A FOUNTAIN OF TEARS
Today’s Reading: Jeremiah 9-10
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Key Verse: Jeremiah 9:1
Oh, that my head were waters,
And my eyes a fountain of tears,
That I might weep day and night
For the slain of the daughter of my people!
Jeremiah experienced the broken heart of God and he wept! “Jesus wept” (John 11:35), and He also wept over Jerusalem! Jesus said, “O Jerusalem, Jerusalem, the one who kills the prophets and stones those who are sent to her! How often I wanted to gather your children together, as a hen gathers her brood under her wings, but you were not willing!” (Luke 13:34). The sorrow of Jeremiah is over, but the sorrow of Jesus, because He is alive and He sees all, continues to this very day. Jesus’ compassion continues in His mercy and willingness to forgive us our sins. If we have caused Him to weep over us currently, turn back to Him now. One of the most often repeated verses in the Bible is, “His mercy endures forever” (the entire 136th Psalm).
According to my son-in-law, Rev. Nizar Shaheen, who reads the Old Testament in the original languages, Jeremiah 10:11 is not in Hebrew but in the universal language of the time, Aramaic. Jeremiah wanted all nations to know that their gods would perish! It was believed that these gods controlled the heavens and the earth, but Jeremiah proclaimed that the Lord God of Israel, the sole Creator of the universe, has sovereign control of it all (read again Jeremiah 10:11-13).
PRAYER FOR TODAY:
Lord God of Jeremiah, I recognize that You, and You alone, are the great Creator, and that You, and You alone, took upon Yourself my sin and wrong when You suffered on the Cross. I weep over my sin and over the sin of the world. May I, like Jeremiah, proclaim Your Truth and Your Mercy to the world around me in a way that people can understand. I pray in the Name of the Saviour Who wept over the needs of all people, the Lord Jesus Christ, Amen!!!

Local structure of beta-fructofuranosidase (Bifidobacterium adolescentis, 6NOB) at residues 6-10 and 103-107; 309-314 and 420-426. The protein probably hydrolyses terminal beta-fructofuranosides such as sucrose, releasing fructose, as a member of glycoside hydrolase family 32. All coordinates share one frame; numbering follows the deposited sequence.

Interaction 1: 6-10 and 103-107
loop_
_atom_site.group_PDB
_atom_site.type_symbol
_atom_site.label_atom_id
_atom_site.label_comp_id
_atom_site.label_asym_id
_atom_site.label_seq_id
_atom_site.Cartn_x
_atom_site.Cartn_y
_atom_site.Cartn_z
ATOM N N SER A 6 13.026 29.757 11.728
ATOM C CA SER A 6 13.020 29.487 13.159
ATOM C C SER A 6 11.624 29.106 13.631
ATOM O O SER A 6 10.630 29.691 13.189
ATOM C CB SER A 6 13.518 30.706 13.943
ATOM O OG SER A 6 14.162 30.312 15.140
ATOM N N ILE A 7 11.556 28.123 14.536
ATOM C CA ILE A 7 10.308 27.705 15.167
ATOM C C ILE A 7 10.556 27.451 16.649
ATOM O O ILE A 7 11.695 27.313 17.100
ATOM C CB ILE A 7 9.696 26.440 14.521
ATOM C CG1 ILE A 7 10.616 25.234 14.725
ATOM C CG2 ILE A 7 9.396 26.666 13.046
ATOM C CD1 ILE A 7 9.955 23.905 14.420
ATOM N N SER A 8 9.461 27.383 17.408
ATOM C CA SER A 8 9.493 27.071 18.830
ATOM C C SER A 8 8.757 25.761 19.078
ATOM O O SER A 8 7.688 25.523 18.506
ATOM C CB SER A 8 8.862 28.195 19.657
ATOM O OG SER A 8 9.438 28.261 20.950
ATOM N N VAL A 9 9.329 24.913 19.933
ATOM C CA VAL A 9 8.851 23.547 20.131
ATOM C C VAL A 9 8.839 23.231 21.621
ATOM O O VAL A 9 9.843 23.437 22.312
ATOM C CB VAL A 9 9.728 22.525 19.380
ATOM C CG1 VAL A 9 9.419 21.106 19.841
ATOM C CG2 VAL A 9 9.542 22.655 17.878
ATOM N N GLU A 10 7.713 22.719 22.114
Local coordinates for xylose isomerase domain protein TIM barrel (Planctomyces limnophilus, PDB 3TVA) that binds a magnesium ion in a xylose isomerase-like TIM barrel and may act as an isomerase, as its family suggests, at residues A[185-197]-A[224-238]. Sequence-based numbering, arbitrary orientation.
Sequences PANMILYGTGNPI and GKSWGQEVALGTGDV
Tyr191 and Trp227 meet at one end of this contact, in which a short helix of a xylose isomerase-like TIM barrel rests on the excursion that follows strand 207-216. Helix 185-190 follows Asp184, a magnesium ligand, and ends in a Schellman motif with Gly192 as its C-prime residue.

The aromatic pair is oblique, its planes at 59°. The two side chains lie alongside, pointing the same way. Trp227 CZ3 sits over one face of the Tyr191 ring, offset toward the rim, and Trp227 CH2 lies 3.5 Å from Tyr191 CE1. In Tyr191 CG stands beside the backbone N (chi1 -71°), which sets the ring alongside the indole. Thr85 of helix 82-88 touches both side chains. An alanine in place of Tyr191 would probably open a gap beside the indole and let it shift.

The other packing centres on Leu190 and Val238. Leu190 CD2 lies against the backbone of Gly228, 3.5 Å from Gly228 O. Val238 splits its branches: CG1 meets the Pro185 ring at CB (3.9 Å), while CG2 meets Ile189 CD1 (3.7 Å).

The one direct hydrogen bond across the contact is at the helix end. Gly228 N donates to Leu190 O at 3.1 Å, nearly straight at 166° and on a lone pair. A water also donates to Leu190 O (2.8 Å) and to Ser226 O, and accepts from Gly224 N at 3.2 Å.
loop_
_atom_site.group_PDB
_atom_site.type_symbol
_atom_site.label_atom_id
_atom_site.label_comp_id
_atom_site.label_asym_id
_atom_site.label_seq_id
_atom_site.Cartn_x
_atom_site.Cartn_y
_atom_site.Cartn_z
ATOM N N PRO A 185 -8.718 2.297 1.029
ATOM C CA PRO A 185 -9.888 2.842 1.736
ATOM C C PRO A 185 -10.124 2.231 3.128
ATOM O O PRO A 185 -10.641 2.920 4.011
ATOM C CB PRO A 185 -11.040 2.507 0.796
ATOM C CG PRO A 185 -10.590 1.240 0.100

100 PERSONAL WORDS:
I stood in amazement on the street in front of the Ethiopian Orthodox Cathedral in Addis Ababa, Ethiopia’s capital city, as I heard a young priest preaching at the top of his voice that the terrible famine which had devastated the country was the result of the people turning away from God. He did this despite the risk in a country with an atheistic, communist government that had seized power and executed all male members of the family of the late Emperor Haile Selassie. This young man was fearless! He also proclaimed that if the people would turn back to God, He would have mercy on them. Crossroads raised, with matching funds from the Canadian Government, over 7 million dollars for the Ethiopian famine relief. I have no doubt that we were a part of the answer to the weeping prayers of the Ethiopian people. In fact, it was the tears of a former Prime Minister, the Rt. Hon. Joe Clark, who was seen to weep on the national Canadian news as he visited Ethiopia on his way home from the funeral of Indira Ghandi of India. There was an immediate initiative to act and give to help save lives.
“The Wailing Wall” is pictured below. Here, Jews and some non-Jews pray and sometimes weep and wail because of the destruction of Jerusalem. The word “wailing” is repeated three times in today’s reading. Several times during my life, in times of great crisis, I have experienced “wailing,” but not when anyone could hear me. After the death of loved ones in the Middle East, one can often hear the sound of wailing. The people are not ashamed of expressing their extreme grief. These people say that we who live in the west do not know how to grieve properly in order to express our pain. We do tend to keep it all inside and psychologists tell us that failure to express our deep grief is emotionally harmful.
Yours for genuine sorrow for our sins and for those things that break God’s heart!